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© 2015 

The Batterson Tribe

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I (Amanda) have been in love with being behind the lens for as long as I can remember... My dad worked at a print shop when I was little and used to let me go in the dark room with him to develop film - I thought it was so cool, almost magical!

In grade school my friend and I would go around the neighborhood looking for the 'perfect' spot for an on-location photo session and we would spend all day snapping away behind the 110 camera lens. There was something so gratifying sliding the film advancer and hearing it 'clickclickclick' as it went to the next frame.

In junior high I took a photography class, got into the darkroom some more and developed some pretty striking black and whites - and started shooting a lot with black and white film - now 35mm. (technology moved so fast back then! haha) I loved the risk of pulling the film out just enough to attach it to the little wheels, then hearing the whir of the motor as it automatically advanced the film!

I remember when I got my first digital camera, a whopping 3 megapixels, it took me the longest time to learn to look at the back of the camera, rather than through an eye piece! I was in love with digital photography - you could see the picture immediately!  No more triplicates 'just incase' someone blinked!  But still several takes waiting for the lag of the newly-digital age to actually capture the photo - the one thing I hated about digital photography.

Photography has always been a love and a hobby for me, but it didn't start to take over my life until 2010.  I was getting ready to go on a mission trip to Africa - my first time to the continent. My husband suggested that I do photo shoots as a fundraiser.  I thought, "Why not?" I advertised my sessions at the school I taught at and my church.  I couldn't believe the response!  People signed up left and right - and they praised me over and over again once they got their photos - and I was only using a point and shoot camera for the first few sessions!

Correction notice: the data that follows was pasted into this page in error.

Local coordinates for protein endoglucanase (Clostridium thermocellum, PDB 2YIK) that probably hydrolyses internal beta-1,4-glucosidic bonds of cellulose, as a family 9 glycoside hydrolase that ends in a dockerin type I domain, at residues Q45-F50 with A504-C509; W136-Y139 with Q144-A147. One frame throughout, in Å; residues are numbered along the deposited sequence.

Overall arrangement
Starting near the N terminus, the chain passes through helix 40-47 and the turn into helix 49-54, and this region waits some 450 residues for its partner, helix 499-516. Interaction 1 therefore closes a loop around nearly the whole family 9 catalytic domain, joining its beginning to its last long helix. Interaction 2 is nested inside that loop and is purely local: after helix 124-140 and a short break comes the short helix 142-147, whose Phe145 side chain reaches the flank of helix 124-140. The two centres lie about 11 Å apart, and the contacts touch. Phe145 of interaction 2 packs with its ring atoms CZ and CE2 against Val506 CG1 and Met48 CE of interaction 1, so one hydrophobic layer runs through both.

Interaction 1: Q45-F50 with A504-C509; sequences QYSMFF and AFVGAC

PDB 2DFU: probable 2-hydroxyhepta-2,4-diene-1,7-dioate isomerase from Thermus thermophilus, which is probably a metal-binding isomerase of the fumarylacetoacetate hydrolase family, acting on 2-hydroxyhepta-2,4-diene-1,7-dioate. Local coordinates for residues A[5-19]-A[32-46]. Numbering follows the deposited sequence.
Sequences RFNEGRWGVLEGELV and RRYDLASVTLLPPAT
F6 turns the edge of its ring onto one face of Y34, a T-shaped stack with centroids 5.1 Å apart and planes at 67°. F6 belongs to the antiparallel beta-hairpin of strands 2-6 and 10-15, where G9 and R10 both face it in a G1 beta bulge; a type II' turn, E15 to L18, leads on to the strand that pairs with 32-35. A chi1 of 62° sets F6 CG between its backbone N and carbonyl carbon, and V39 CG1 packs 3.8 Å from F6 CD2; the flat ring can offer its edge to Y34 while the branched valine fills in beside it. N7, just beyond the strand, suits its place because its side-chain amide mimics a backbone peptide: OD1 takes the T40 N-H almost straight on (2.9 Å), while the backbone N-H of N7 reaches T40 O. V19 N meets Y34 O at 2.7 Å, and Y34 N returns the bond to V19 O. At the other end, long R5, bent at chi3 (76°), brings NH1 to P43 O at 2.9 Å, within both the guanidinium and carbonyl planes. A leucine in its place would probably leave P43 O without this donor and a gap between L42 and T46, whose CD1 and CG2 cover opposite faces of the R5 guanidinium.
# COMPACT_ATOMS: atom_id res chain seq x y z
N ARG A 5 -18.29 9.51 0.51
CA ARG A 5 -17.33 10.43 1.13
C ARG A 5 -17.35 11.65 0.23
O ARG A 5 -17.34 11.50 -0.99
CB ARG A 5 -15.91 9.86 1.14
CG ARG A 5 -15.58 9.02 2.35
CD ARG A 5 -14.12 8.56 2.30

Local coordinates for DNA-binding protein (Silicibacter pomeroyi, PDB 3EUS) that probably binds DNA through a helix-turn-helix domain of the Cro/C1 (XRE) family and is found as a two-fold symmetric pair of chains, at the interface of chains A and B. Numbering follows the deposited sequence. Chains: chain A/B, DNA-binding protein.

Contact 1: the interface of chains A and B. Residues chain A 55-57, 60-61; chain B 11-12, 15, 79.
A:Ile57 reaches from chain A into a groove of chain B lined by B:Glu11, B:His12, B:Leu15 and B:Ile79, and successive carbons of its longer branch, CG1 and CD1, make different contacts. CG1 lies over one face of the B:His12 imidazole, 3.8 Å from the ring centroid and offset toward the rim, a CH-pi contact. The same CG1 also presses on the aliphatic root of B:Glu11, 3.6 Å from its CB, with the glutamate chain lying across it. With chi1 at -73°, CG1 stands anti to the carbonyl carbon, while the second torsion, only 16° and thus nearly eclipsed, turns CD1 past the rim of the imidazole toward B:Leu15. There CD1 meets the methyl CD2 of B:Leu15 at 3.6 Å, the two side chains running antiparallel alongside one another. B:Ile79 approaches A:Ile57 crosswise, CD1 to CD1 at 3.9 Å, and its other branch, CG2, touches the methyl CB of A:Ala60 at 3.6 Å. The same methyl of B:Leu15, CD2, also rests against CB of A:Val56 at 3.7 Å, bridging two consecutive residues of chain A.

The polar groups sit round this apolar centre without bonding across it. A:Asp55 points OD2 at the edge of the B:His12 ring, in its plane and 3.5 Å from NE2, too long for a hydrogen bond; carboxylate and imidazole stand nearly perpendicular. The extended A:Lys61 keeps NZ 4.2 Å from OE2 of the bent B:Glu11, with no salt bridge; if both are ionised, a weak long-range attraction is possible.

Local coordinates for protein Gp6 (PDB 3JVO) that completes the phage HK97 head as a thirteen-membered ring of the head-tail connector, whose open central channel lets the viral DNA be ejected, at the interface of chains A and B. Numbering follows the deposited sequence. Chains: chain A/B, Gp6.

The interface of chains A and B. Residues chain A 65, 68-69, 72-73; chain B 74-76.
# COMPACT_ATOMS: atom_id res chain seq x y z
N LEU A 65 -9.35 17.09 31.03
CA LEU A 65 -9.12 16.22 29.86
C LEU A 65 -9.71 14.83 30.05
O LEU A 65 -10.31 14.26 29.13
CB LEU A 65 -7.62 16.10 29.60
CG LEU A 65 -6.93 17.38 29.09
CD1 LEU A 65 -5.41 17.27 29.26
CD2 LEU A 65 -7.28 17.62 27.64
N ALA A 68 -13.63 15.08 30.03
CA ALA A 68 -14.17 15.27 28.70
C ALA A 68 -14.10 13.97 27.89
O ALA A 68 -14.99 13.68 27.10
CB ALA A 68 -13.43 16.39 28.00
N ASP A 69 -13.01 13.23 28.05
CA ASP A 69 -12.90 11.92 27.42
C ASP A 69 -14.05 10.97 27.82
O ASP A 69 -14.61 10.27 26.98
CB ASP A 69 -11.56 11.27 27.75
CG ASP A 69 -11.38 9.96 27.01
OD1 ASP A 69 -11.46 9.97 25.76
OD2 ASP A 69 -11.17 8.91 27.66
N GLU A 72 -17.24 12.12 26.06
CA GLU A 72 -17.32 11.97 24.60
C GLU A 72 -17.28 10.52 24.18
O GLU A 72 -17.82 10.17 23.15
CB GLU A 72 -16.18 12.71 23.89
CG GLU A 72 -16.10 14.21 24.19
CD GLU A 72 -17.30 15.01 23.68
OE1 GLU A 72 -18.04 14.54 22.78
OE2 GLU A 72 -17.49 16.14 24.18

I finally got a DSLR about half way into the fundraising sessions, and oh. my. gosh.  I fell even more in love with photography than I ever thought I could!  The newfound control I had over my images thrilled me.  And my heart skipped a beat with every click of the shutter.  

After I returned from the trip people were still asking me to do photo sessions, so I decided right then that my photography would always be used to benefit the Kingdom.  God had given me this amazing talent and opportunity, so I was going to honor Him by giving it all back.  I was touched so much in Ghana, that I decided to donate 25% of all the proceeds from my photography to The Father's House - where I'd visited in June of 2010.  I also named my new hobby "Mission for Mawu" because of how I'd decided to use it to fund missions, and Mawu means God in the West African language Eve (ev-AY).

The other 75% would go into a special Missions Fund, to help us/me return to Africa someday - because I just knew I had to get back there - I fell in love as soon as that plane touched down!

One year later I found myself tearing up behind the lens as I watched a bride and groom share their first kiss.  

Eighteen months later it helped fund my second trip to Africa - Tanzania this time, and hubby and little O came with. 

It was immediately apparent to me, after learning about House of Hope in Tanzania, that part of my photography proceeds had to go this amazing organization too, so I decided when I got home that 15% would be donated to them, leaving 60% to continue being funneled into our Missions fund.  Because by this point, we knew we'd be going back again, and again.  

Two years later I found my calendar booked all the way through the end of the year with photo sessions - and it was only July. 

I am still in awe of the number of clients I have/have had.  And every time someone new, from outside my circle of friends/church/school contacts me, I'm blown away. Blown away that they heard about me or saw my work somewhere, and even more blown away by the fact that they liked it enough to find me and book a session even though they have never met me!  

Now that we live overseas, I use my talent whenever I can to bless and help others. Sometimes that's taking family photos for fellow missionaries, or for employees of different organizations. Sometimes it's photographing other missionaries' projects so they have amazing photographs to show their supporters back home.  When we're back in the states I always hold sessions to help replenish our missions fund too.

 

So that's the story of how I became a photographer, how it took over my life, and how I've chosen to use it to impact the Kingdom. 

Mission for Mawu Photography was born in West Africa... and continues on around the globe.

PHOTOGRAPHY

photographer
photo collage

A stateside session during furlough in 2014 - a pregnancy reveal. 

My first client - a maternity session taken entirely with a point & shoot camera! (2010) 

Taking family portraits for a church in the village outside Moshi - the pastor was giving them as Christmas gifts to each attender. 

I've had so many amazing clients that I've grown to love, and I've enjoyed watching their kids grow up and capturing their lives on camera.